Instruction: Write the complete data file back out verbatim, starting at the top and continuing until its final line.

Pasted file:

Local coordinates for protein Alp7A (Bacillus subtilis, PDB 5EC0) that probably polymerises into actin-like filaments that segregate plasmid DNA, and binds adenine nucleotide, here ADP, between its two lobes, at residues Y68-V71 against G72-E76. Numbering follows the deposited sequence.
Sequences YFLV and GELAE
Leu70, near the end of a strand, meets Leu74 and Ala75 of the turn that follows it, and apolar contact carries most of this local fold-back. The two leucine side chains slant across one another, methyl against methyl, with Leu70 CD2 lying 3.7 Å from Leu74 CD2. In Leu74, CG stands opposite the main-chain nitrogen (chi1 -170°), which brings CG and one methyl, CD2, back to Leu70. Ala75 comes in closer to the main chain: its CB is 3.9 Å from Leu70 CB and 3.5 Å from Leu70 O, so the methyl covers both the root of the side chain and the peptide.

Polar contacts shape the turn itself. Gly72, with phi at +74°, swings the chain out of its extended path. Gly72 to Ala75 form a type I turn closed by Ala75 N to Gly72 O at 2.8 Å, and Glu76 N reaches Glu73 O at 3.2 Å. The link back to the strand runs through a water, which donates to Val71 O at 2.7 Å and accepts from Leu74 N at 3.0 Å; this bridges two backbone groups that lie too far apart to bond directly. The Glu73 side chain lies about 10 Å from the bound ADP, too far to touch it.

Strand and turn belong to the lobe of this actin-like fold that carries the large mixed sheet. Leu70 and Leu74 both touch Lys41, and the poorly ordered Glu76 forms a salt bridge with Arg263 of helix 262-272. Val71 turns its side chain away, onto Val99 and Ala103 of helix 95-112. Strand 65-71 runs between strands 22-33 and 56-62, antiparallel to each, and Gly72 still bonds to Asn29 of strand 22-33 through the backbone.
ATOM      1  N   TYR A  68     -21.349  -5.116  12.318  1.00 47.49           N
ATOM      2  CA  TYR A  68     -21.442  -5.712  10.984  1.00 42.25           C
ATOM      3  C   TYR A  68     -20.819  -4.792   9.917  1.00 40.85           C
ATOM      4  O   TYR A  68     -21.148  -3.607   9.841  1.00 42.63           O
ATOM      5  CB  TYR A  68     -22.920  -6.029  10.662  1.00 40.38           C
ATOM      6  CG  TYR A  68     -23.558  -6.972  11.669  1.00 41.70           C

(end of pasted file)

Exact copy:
Local coordinates for protein Alp7A (Bacillus subtilis, PDB 5EC0) that probably polymerises into actin-like filaments that segregate plasmid DNA, and binds adenine nucleotide, here ADP, between its two lobes, at residues Y68-V71 against G72-E76. Numbering follows the deposited sequence.
Sequences YFLV and GELAE
Leu70, near the end of a strand, meets Leu74 and Ala75 of the turn that follows it, and apolar contact carries most of this local fold-back. The two leucine side chains slant across one another, methyl against methyl, with Leu70 CD2 lying 3.7 Å from Leu74 CD2. In Leu74, CG stands opposite the main-chain nitrogen (chi1 -170°), which brings CG and one methyl, CD2, back to Leu70. Ala75 comes in closer to the main chain: its CB is 3.9 Å from Leu70 CB and 3.5 Å from Leu70 O, so the methyl covers both the root of the side chain and the peptide.

Polar contacts shape the turn itself. Gly72, with phi at +74°, swings the chain out of its extended path. Gly72 to Ala75 form a type I turn closed by Ala75 N to Gly72 O at 2.8 Å, and Glu76 N reaches Glu73 O at 3.2 Å. The link back to the strand runs through a water, which donates to Val71 O at 2.7 Å and accepts from Leu74 N at 3.0 Å; this bridges two backbone groups that lie too far apart to bond directly. The Glu73 side chain lies about 10 Å from the bound ADP, too far to touch it.

Strand and turn belong to the lobe of this actin-like fold that carries the large mixed sheet. Leu70 and Leu74 both touch Lys41, and the poorly ordered Glu76 forms a salt bridge with Arg263 of helix 262-272. Val71 turns its side chain away, onto Val99 and Ala103 of helix 95-112. Strand 65-71 runs between strands 22-33 and 56-62, antiparallel to each, and Gly72 still bonds to Asn29 of strand 22-33 through the backbone.
ATOM      1  N   TYR A  68     -21.349  -5.116  12.318  1.00 47.49           N
ATOM      2  CA  TYR A  68     -21.442  -5.712  10.984  1.00 42.25           C
ATOM      3  C   TYR A  68     -20.819  -4.792   9.917  1.00 40.85           C
ATOM      4  O   TYR A  68     -21.148  -3.607   9.841  1.00 42.63           O
ATOM      5  CB  TYR A  68     -22.920  -6.029  10.662  1.00 40.38           C
ATOM      6  CG  TYR A  68     -23.558  -6.972  11.669  1.00 41.70           C